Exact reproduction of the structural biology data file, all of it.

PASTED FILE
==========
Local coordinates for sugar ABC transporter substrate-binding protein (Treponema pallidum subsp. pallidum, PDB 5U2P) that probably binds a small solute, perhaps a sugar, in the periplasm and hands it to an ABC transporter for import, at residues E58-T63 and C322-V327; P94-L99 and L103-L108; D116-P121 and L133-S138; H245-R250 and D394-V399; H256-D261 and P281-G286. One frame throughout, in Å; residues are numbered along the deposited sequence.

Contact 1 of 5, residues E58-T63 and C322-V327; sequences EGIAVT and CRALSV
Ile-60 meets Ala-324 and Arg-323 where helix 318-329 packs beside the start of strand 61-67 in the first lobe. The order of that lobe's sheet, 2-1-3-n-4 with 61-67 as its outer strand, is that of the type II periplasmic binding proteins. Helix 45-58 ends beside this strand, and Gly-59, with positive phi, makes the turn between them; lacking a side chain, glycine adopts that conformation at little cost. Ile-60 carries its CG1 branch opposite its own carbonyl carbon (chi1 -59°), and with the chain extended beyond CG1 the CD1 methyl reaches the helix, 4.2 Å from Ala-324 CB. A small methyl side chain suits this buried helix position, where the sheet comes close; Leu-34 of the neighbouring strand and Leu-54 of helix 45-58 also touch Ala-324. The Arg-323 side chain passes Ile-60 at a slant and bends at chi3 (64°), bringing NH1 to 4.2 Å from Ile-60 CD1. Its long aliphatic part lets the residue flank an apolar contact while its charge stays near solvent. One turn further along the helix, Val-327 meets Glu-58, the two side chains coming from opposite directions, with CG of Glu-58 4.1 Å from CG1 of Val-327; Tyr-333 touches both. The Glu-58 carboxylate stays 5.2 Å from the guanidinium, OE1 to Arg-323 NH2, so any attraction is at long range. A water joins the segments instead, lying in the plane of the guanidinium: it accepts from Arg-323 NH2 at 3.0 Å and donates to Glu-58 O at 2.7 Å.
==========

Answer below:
Local coordinates for sugar ABC transporter substrate-binding protein (Treponema pallidum subsp. pallidum, PDB 5U2P) that probably binds a small solute, perhaps a sugar, in the periplasm and hands it to an ABC transporter for import, at residues E58-T63 and C322-V327; P94-L99 and L103-L108; D116-P121 and L133-S138; H245-R250 and D394-V399; H256-D261 and P281-G286. One frame throughout, in Å; residues are numbered along the deposited sequence.

Contact 1 of 5, residues E58-T63 and C322-V327; sequences EGIAVT and CRALSV
Ile-60 meets Ala-324 and Arg-323 where helix 318-329 packs beside the start of strand 61-67 in the first lobe. The order of that lobe's sheet, 2-1-3-n-4 with 61-67 as its outer strand, is that of the type II periplasmic binding proteins. Helix 45-58 ends beside this strand, and Gly-59, with positive phi, makes the turn between them; lacking a side chain, glycine adopts that conformation at little cost. Ile-60 carries its CG1 branch opposite its own carbonyl carbon (chi1 -59°), and with the chain extended beyond CG1 the CD1 methyl reaches the helix, 4.2 Å from Ala-324 CB. A small methyl side chain suits this buried helix position, where the sheet comes close; Leu-34 of the neighbouring strand and Leu-54 of helix 45-58 also touch Ala-324. The Arg-323 side chain passes Ile-60 at a slant and bends at chi3 (64°), bringing NH1 to 4.2 Å from Ile-60 CD1. Its long aliphatic part lets the residue flank an apolar contact while its charge stays near solvent. One turn further along the helix, Val-327 meets Glu-58, the two side chains coming from opposite directions, with CG of Glu-58 4.1 Å from CG1 of Val-327; Tyr-333 touches both. The Glu-58 carboxylate stays 5.2 Å from the guanidinium, OE1 to Arg-323 NH2, so any attraction is at long range. A water joins the segments instead, lying in the plane of the guanidinium: it accepts from Arg-323 NH2 at 3.0 Å and donates to Glu-58 O at 2.7 Å.